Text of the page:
Maj Harold Norman “Andy” Andrews, DFM and Bar, CD (Ret'd)

    • Then S/Sgt Andy Andrews taken in 1945
    • RCE Badge EIIR
    • Glider Pilot Regt badge

    We regret to advise of the death of Major Harold Norman “Andy” Andrews, DFM and Bar, on 2 September 2000 at the age of 80 years.

    Andy was originally a member of the Royal Engineers who was evacuated from Dunkirk, France as part of the British Expeditionary Force in June 1940.  In 1942, he transferred to the Glider Pilot Regiment and is believed to be one of only four glider pilots who survived all four main glider operations in WW II in Europe.  

    Andy was awarded the Distinguished Flying Medal for "exceptional valour, courage or devotion to duty whilst flying in active operations against the enemy" for his courage and precision flying in the invasion of Sicily in 1943.  He then participated in the 6th Airborne Division D-Day landings.  His third major operation was Operation MARKET GARDEN in Arnhem in Holland where he received a Bar to his DFM for his skilled and courageous flying into the landing zone.  His last major operation was supporting the capture of bridges over the River Ijssel near Hamminkeln in North Rhine-Westphalia, Germany where his glider disintegrated on landing but none of the troops were seriously hurt.  Interestingly, during the Normandy Invasion, Andy's glider carried elements of the 3rd Brigade of the 6th Airborne Division which included the 1st Canadian Parachute Company.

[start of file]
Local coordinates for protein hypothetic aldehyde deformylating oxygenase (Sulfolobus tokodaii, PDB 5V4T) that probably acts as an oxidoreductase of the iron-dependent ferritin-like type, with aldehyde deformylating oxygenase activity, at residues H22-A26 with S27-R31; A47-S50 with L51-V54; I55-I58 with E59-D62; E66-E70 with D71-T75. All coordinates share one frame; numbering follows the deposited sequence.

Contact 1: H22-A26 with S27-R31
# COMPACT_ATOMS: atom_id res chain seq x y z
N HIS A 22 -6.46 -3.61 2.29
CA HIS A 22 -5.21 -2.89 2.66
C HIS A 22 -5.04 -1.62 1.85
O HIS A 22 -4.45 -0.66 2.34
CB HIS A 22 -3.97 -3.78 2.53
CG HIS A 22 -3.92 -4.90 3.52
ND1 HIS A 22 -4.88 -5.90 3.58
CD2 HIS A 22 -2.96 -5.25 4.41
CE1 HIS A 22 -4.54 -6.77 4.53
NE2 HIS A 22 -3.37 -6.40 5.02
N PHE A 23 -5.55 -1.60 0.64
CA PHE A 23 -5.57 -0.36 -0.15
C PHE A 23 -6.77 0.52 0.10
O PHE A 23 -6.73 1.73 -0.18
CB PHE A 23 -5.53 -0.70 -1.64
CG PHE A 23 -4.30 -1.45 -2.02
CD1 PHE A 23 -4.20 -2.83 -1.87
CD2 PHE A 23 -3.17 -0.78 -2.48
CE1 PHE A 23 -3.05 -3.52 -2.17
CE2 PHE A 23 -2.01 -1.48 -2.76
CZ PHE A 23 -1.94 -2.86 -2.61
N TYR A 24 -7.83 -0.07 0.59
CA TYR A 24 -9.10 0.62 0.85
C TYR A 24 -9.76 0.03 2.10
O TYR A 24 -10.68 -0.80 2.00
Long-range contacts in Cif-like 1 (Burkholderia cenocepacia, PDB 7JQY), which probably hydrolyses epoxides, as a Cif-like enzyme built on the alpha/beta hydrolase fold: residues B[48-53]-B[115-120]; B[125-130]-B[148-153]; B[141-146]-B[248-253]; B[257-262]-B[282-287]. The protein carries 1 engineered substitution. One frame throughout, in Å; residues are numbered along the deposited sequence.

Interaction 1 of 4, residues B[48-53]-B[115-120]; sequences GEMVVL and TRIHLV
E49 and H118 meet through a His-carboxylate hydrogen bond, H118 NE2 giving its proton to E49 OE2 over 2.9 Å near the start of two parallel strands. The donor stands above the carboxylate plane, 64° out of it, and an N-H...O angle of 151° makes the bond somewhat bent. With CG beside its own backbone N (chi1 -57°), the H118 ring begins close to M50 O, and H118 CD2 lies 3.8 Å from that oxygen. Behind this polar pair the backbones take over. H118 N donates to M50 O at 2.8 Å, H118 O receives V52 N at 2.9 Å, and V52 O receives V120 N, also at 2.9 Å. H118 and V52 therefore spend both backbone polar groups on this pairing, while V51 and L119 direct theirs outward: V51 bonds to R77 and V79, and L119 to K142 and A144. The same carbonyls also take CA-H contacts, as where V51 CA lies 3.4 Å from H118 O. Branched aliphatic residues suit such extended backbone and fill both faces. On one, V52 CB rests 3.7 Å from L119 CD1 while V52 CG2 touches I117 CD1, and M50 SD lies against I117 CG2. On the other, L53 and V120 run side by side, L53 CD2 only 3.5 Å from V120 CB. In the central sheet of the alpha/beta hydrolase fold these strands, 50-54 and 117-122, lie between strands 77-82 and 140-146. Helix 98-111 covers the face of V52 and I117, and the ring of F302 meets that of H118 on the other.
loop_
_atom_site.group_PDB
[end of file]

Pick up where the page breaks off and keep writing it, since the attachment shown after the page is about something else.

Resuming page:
After the war, Andy completed his engineering studies and immigrated to Canada in 1953. He was commissioned into the Royal Canadian Engineers where he served in various appointments in Chilliwack and Vancouver. He was one of the first RCE officers to complete the Light Aircraft Pilot Course in the 1950s. While he never flew in an operational capacity as an RCE officer, he continued to fly until 1965 when the helicopter he was flying went down in a snowstorm.  At that time, Andy decided his luck had run out and he never flew again.

    After leaving the Army, Andy worked at Douglas College in New Westminster from 1972 until 1984 as Vice-Principal of the McBride Campus and Director of Program Planning and Development. He started working from a construction trailer on the site and saw the project through to completion. On his death, his family endowed the Andy and Helen Andrews Memorial Award providing financial assistance to students demonstrating significant athletic achievement in combination with outstanding academic performance. {dcMar2016kh}